Spencer wanted to get out of the house anyhow. Miah and Marcus were fighting over the integrity of one another’s building block castle: Miah’s being replete with moat, and imaginary crocodiles for the strict purpose of chomping on intruders, or Marcus’ wandering fingers; Marcus’ castle being the one with the highest towers, or the “better angle to shoot things in the face.” The parents were, as was the routine for Sundays, arguing over bills in their bedroom. They jabbed at each other in exasperated exclamations.

“Okay,” Spencer replied. “Let’s go.”

When they both reached the fence at the top of the hill, they leaned against it and looked out upon the roaming beasts.

“Who’s are they?” Garret asked.

“I don’t know. They’re just here.”

“But who owns them?”

“I don’t know. Maybe no one does. I think they’re just wild.”

A few moments pass before the two exchange grins. The grins, translated, amounted to: They’re wild. We’re wild. Let’s be wild together.

That, at the least, was their collective vision. However naive, it was still theirs. No rules. No parents. No brothers or sisters. Only them, and the wild beasts of the field beyond the Grum house.

Stepping through the barbed wire fence, Garrett looks up, noticing one of the horses trot towards them, only twenty paces off or so. “They’re not going to eat us, are they?”

“Um, no. No, they’re herbivores…I think.”

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Spencer’s Story: Volume 2

When his parents were gone on those church trips, the boys were usually left in the capable hands of any one of the four teenage girls that lived in the neighborhood. But to be capable in his parents’ eyes is to keep Spencer and his two brothers from bleeding from their eyeballs or some such injury that would land them in the hospital. To be capable in Spencer’s eyes was different, though. It was everything.

It meant he didn’t have to scrub the toilet. It meant he didn’t have to find clever ways to avoid his father. It meant he didn’t have to do as Jesus would do. Wine from stone aside, it just wasn’t that appealing.

Miah and Marcus reacted as most kids would. They went crazy. And as long as the messes were cleaned up before the parents’ arrival, and they kept it within the confines of their bedroom, they were free to do what they wanted.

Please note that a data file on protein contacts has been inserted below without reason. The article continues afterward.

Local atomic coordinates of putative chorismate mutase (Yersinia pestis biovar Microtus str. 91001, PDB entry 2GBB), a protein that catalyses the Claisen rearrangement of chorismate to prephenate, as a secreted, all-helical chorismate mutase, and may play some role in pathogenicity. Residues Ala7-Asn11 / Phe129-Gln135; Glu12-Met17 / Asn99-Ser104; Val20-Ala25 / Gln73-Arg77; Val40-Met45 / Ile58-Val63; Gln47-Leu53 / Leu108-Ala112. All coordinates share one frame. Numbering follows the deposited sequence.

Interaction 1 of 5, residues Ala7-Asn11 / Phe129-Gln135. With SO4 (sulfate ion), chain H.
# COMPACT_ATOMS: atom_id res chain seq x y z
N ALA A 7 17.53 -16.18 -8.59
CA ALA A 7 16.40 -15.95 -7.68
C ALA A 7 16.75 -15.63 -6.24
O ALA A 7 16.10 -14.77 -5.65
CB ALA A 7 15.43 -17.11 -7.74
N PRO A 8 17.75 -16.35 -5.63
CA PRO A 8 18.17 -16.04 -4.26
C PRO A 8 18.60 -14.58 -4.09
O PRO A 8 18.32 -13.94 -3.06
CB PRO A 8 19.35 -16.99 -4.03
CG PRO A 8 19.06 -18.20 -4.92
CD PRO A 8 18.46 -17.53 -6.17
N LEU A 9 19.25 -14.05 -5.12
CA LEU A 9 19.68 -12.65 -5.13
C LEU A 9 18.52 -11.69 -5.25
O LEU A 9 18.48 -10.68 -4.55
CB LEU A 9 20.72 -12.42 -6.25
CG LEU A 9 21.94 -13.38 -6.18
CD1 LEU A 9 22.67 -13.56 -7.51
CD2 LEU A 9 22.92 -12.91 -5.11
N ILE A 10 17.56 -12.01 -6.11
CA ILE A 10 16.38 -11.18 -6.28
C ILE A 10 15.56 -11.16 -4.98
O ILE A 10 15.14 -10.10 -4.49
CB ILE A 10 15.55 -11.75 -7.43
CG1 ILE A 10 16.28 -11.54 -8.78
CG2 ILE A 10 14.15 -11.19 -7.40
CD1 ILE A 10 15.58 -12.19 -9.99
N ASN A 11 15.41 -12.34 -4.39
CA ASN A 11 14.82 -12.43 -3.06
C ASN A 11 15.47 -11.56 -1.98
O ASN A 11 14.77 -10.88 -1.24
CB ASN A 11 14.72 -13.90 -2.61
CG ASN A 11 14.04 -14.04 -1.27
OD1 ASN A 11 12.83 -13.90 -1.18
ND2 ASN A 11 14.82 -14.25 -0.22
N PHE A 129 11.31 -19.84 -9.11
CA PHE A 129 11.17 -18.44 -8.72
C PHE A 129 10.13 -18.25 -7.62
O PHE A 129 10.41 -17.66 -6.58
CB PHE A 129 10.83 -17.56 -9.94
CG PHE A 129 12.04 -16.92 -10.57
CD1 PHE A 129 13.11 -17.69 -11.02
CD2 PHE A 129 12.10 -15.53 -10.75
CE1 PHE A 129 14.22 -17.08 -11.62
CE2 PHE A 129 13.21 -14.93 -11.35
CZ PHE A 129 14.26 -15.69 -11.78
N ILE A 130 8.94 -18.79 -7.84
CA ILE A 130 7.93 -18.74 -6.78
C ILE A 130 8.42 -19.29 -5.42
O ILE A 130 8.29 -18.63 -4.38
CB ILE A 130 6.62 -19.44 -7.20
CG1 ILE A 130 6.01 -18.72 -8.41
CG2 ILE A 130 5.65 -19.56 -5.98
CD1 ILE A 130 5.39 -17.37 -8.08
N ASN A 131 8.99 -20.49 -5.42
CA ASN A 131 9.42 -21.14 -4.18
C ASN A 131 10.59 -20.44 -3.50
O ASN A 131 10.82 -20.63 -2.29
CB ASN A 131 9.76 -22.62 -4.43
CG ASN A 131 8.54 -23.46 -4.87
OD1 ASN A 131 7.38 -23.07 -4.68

But, one Saturday evening in August of ’92, things turned out differently.

“Alright kids. I need to make a phone call. Keep it down,” Tiffany, the first-year college student from three houses over, said to Spencer, Miah and Marcus shortly after the Grum parents pulled out of the driveway.

“Who are you calling?” Marcus asked.

“Yah, who ya call…”

“Guys, stop it,” Spencer interrupted. “Lets go to the bedroom.”

“But I want to know who she’s calling.” Miah responded.

“It’s none of your business. Let’s go. Who wants to play Monopoly?” Spencer said.

“I do!” Miah exclaimed.

“I get to be the boot!” Marcus replied.

“I’m the race car!” Miah said.

“I’ll be the thimble, okay? Let’s go.”

Monopoly always seemed to work. It was the one board game they owned that still had enough pieces to make it playable. They had a checkers set that was once used as ammunition for the boys’ grossly inaccurate, and mildly racist reenactment of the bombing of Pearl Harbor. The checker pieces that found their way up to the roof never were retrieved.

For the next two hours, the Grum boys sat cross-legged on the floor in their bedroom and played Monopoly. The structure of which typically went something like this:

  1. Game opens with delight, fervor
  2. 30 minutes pass without much change
  3. Miah expresses desire to make his one procured property a “super duper,” that has the power to burn its unwanted occupants with molten lava
  4. Marcus and Spencer roll their eyes and deny the request
  5. Another 30 minutes pass by with a handful of houses purchased, mostly by Marcus and Spencer
  6. Marcus is distracted by Miah’s constant fidgeting and promptly–and throughout the remainder of game–complains
  7. Miah expresses delight at having once again annoyed his older brother. He does so by making “neener neener” faces
  8. Spencer waits patiently
  9. Spencer places mansion on Boardwalk
  10. Miah and Marcus charge Spencer with cheating
  11. Spencer laughs at his brothers’ inability to handle time consumption
  12. Miah calls Marcus and Spencer a “poop eater” and quits
  13. 10 minutes later, Marcus quits for lack of money
  14. Spencer puts the game back in its box, happy to have distracted his brothers for the two hours

For Spencer, the time spent post-Monopoly matches was undoubtedly the best. His brothers, annoyed and pouting, kept mostly to themselves. The babysitter found solace in her phone calls. And he was met with a calming respite from the pressure.

Mostly, he didn’t have to keep up appearances. He wasn’t his father’s little soldier.

He was himself. His own self.

His own self.

His own self.

These are the words that played again and again as he fell to sleep on the floor in the dining room that evening in August of ’92.

When he woke hours later, with a hand around his ankle, the words seemed so far away, so distant and foreign and never to be reached again.

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Blood is Blood

“Well, they are blood, so you got to love them.”

I heard someone say this the other day. They were speaking to the concept that if one is related to you by blood, then you must share with that person a certain level of love, care and respect. I think this argument is somewhat irrational. For instance, I love my brothers. They are related, by blood. But it isn’t their blood which keeps me close, or inspires me to express gratitude or care or respect or love. It is their actions, their intents. Not the fact that we are related by blood. That doesn’t mean anything.